But of course we can trace selfishness back to the Garden of Eden. It’s nothing new under the sun.

As far as I can see, the only solution to self-centeredness is to walk as Jesus walked. To, as the word says in Philippians 2: 3-5:

“Do nothing from factional motives [through contentiousness, strife, selfishness, or for unworthy ends] or prompted by conceit and empty arrogance. Instead, in the true spirit of humility (lowliness of mind) let each regard the others as better than and superior to himself [thinking more highly of one another than you do of yourselves]. Let each of you esteem and look upon and be concerned for not [merely] his own interests, but also each for the interests of others. Let this same attitude and purpose and [humble] mind be in you which was in Christ Jesus: [Let Him be your example in humility:]”

Why does this have to be so hard?




Ghastly Dreadfuls are Gloriously Grand

13Oct2016 Filed under: blah-blah-blog

My teenagers thought it quite strange when Mom announced she was going to a puppet show for adults.

Puppet show — for ADULTS? What?


Now, I’ve taken my kids to the Center for Puppetry Arts enough to know that their productions have never disappointed us. Seeing Rudolph the Red-Nosed Reindeer has become an annual family tradition that even the teens still ask for. And next week, I’m headed back on a field trip with my son’s first grade class to see The Jungle Book: The Story of Mowgli’s Fire.

But even I kind of wondered what to expect from The Ghastly Dreadfuls.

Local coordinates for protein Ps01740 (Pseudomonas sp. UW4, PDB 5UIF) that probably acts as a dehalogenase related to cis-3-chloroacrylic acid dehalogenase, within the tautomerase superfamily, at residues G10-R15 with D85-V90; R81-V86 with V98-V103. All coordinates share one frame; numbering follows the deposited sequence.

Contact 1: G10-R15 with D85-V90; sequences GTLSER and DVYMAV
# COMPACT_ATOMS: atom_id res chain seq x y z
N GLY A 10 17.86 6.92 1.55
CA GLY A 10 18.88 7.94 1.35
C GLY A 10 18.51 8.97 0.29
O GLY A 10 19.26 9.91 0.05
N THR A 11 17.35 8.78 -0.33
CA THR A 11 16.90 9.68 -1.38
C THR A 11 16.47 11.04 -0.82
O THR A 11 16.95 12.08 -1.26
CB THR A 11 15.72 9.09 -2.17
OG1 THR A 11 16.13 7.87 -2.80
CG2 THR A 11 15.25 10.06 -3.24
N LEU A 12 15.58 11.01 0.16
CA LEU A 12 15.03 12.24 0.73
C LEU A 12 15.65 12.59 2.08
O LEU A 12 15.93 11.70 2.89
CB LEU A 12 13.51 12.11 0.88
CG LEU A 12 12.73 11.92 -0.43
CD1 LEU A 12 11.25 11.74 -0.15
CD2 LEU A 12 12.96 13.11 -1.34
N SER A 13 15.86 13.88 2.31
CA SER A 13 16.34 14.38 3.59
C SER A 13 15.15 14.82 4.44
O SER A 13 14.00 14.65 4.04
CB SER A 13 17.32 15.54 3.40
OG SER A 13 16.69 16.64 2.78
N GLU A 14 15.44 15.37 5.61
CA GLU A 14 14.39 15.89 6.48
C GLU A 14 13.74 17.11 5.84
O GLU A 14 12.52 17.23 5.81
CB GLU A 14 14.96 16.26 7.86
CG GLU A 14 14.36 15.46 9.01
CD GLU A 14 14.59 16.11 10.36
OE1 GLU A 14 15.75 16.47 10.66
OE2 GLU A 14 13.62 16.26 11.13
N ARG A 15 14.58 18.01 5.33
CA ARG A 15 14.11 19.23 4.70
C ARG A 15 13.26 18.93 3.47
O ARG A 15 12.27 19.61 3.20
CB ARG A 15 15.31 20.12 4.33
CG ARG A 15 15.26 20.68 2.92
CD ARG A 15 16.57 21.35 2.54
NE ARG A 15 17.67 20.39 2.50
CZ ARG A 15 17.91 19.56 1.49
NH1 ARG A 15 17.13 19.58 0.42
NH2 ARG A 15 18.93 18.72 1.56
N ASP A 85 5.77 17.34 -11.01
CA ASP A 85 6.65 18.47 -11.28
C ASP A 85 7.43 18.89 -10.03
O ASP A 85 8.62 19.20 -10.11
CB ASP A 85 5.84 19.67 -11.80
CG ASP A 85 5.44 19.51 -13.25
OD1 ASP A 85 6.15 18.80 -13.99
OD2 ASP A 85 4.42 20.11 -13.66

I’m glad that they don’t give TOO much information away on their website. Here is a video to give you a little taste of what you’re in for, but keep in mind that it just grazes the surface.

Shown in their intimate lower-level theater, it’s a dark, cozy, interactive experience that kicks off with a sing-along called “More Work for the Undertaker”. And I’m not really a sing-along type, so I’m thinking, “OK, this is going to be 100% pure cheddar…” But, yeah–two verses in and I was laughing and clapping along with everyone else!

The Ghastly Dreadfuls is SO much fun! And so beautiful. The sets, the puppets, the costumes, the makeup…it was all lovely in a delightfully creepy way.


And the the storytelling! My favorite was “The 11:59″ which is adapted from a short story included in The Dark Thirty, an anthology of southern supernatural tales. (Of course, now I have to read that whole book!) I love learning about different cultures and was amazed by some of the traditions shared in “The Creepy Compendium of International Ghouls from A-Z”.